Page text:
I bring this up first because weed set the vibe and pretty much defined the experience of a long-anticipated hip-hop mega show that included some of the titans of East Coast conscious rap. Before going to the show, I had wondered if we were going to get any provocative political messaging, any challenging calls to action, any inspirations for resistance. Because let’s face it, if you’re paying a modicum of attention, times are heavy right now, and for decades, Nas, Yasiin Bey (formerly Mos Def) and Talib Kweli have been nothing if not outspoken about oppression, violence, racism and American imperialism.
Instead, the concert was reminiscent of those times in high school, back when we had Illmatic in the CD player — or for truly old-school fans, on tape — and would hotbox the shit out of our friend’s hand-me-down coupe and drive late at night through the city, Nas’s voice spitting through blown-out speakers while his background jazz samples paired so perfectly with that street herb that our bodies felt like they were melting into the upholstery.
Ditto with 1998’s classic Mos Def & Talib Kweli Are Black Star.
As Tuesday’s concert got under way, it quickly became apparent that we were reconnecting with this more intoxicated nostalgic experience. Suddenly the pockets and backpacks jammed full of joints made sense.
What was perhaps most surprising was that Red Rocks allowed this. I’ve been at plenty of shows where Red Rocks ushers were all buttoned-up about toking and descend on any plume of smoke like buzzkill cadets. Last night, they simply gave up. There were so many joints — throughout the whole concert — that at a certain point during the night, people around me were just giving away extra J’s to anyone who’d take them, anyone who wanted an extra puff to get them into the stratosphere.
The Reminders, then Brother Ali, were the first to mesmerize the stoned crowd with fine displays of rhymesaying. The audience could generally be described as being 65 to 70 percent dudes, multiracial but with the Colorado bro, backwards-hat look. Not too many dreads; this was a crowd apart from the Rastafarians and Sonic Bloom wooks.
Pusha T canceled.
This comes right on the heels of the MC, formerly of Clipse, canceling nine other shows in his North American tour in support of his latest album, Daytona, which came out in May out of whatever weird scene Kanye is running up there in Wyoming and featured a particularly brutal takedown of Drake, suggesting that the sad but stylish Toronto dad is father to an illegitimate child.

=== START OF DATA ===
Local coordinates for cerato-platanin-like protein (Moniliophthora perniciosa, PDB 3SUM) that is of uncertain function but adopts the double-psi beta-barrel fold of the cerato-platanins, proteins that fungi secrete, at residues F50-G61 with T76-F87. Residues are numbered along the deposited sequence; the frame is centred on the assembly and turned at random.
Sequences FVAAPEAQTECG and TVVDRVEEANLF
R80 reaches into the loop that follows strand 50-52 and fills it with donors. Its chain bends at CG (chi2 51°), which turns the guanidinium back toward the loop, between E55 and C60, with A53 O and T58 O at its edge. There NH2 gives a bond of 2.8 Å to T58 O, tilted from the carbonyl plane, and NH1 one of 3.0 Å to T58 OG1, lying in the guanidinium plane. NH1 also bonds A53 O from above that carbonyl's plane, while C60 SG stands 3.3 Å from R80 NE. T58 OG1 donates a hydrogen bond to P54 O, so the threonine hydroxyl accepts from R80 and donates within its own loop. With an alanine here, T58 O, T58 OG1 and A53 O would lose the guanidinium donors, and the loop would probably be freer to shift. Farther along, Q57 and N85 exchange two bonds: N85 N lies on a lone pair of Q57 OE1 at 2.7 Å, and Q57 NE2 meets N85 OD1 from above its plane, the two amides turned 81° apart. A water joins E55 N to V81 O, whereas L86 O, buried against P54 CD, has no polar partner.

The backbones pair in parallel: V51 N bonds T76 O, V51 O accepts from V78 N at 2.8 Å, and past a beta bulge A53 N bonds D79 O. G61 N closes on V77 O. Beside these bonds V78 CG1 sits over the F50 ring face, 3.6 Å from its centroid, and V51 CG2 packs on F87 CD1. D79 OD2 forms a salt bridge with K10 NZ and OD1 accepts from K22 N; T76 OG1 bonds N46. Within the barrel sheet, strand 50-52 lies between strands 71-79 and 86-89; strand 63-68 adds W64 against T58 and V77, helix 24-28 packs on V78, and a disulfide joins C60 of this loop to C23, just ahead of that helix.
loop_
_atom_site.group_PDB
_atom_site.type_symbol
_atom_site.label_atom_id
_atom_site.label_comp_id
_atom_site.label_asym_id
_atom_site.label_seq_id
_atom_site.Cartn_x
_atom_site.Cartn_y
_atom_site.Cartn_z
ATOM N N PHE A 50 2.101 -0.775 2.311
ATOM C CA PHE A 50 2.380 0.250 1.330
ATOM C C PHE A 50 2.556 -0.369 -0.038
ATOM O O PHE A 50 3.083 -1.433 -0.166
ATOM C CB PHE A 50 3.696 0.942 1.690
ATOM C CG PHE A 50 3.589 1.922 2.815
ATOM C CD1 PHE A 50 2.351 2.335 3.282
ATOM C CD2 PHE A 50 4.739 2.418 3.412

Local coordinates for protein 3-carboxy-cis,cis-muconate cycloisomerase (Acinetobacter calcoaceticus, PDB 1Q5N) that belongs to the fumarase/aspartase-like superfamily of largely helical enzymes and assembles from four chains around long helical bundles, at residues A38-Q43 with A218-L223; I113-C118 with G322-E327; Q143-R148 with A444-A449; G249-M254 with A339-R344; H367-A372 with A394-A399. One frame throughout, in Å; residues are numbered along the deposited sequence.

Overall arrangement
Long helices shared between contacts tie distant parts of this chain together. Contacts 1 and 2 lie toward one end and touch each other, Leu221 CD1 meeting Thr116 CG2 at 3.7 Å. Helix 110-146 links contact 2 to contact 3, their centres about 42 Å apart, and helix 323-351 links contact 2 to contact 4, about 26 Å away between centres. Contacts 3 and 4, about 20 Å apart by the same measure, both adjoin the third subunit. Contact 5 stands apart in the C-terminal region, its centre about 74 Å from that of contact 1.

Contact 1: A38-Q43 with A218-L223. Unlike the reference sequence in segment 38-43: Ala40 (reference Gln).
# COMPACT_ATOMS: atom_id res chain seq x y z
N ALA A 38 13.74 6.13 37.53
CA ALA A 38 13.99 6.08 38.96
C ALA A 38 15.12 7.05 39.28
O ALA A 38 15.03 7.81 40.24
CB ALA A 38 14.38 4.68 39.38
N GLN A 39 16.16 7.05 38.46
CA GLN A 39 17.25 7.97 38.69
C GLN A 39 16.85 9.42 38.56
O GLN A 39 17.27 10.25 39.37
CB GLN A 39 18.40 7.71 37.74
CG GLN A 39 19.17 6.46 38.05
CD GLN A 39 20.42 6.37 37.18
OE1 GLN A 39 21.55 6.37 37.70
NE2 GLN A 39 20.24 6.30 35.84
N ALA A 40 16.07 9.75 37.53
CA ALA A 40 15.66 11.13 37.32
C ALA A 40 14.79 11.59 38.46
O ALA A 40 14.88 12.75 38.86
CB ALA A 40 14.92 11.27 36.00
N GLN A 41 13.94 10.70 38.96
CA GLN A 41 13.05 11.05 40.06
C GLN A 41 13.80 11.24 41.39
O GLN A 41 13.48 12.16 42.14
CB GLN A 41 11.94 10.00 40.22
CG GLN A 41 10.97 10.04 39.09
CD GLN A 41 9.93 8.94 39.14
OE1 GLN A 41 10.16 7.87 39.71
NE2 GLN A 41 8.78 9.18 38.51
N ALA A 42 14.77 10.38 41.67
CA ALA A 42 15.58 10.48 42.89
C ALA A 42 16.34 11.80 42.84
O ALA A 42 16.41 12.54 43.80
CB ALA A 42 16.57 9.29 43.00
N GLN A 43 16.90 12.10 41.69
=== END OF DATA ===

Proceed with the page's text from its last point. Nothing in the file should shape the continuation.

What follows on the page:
That dis toward Drake is unsubstantiated, but what’s obvious is that Pusha T is having plenty of problems of his own. He has not announced why he has canceled tour dates or why he was a sudden no-show last night in Colorado.
Fortunately, Black Star did not skip a beat. Yasiin Bey and Talib Kweli do have a fun, natural interplay on stage, and they broadened their set beyond tracks off their 1998 album to include some solo material, like Bey’s (or Mos Def’s — never sure how to address his old material) “Auditorium,” off The Ecstatic, as well as, intriguingly, some material from a new Black Star album coming out sometime this year.
Yasiin Bey, for his part, sounded a little muffled during the set, but did earn Cirque du Soleil cred for acrobatically spinning in circles upwards of fifty rotations at a time. He did this twice, looking something like a hip-hop whirling dervish.
And finally, Nas! Or I should say Nasir, since that’s what his latest album, also out this year after being produced at Kanye’s Wyoming cult, is called, a reference to his full name, Nasir Bin Olu Dara Jones.
At the age of 44, Nas was looking energetic, wearing a signature black T-shirt, shades and necklace. He appeared like a less-tired version of his once-rival, Jay Z, and seemed to have an easier time with altitude and not losing his breath compared to Yasiin Bey and Talib Kweli before him.
We heard a wide range from Nas — plenty from 1994’s Illmatic, but also cuts from across his career, and new songs like “Cops Shot the Kid,” from Nasir.
His sound and delivery were much cleaner than Black Star’s, aided by the presence of a live drummer, though Nas’s commentary between songs left something to be desired and was, at times, confusing or meaningless. For instance, before launching into his “One Love,” Nas declared, “I used to write letters to my homeboys in jail. Now they have email and Instagram. ... One Love, y’all.”
Uh, cool. As if Instagram has made mass incarceration more palatable?
Another uninspired ditty: “Colorado…it’s number one, yo. Hard to come close.”
We’ll be happy to welcome him when he moves here.
Nas’s biggest error, though, was leaving the stage after “Hip-Hop Is Dead” for such a long time that people thought the show was over. This, it turned out, was a break before an extended encore, but it lasted long enough that a third of the audience left the amphitheater, figuring the whole shebang was finished.
Those who stayed, however, got to suck in plenty more of that secondhand weed smoke before leaving. Looking around, it was hilarious to see so many dudes rapping along with their idol and using all sorts of hand gestures to go along with the rhymes, deliveries clearly practiced many times in front of mirrors and in cars and showers while listening to Nas’s records over the decades.
It was a hazy, fun, and kind of stoopid — in the stoned sense — type of night. But then again, so were many of those nights back in high school and college. This concert did a fine job of re-creating that.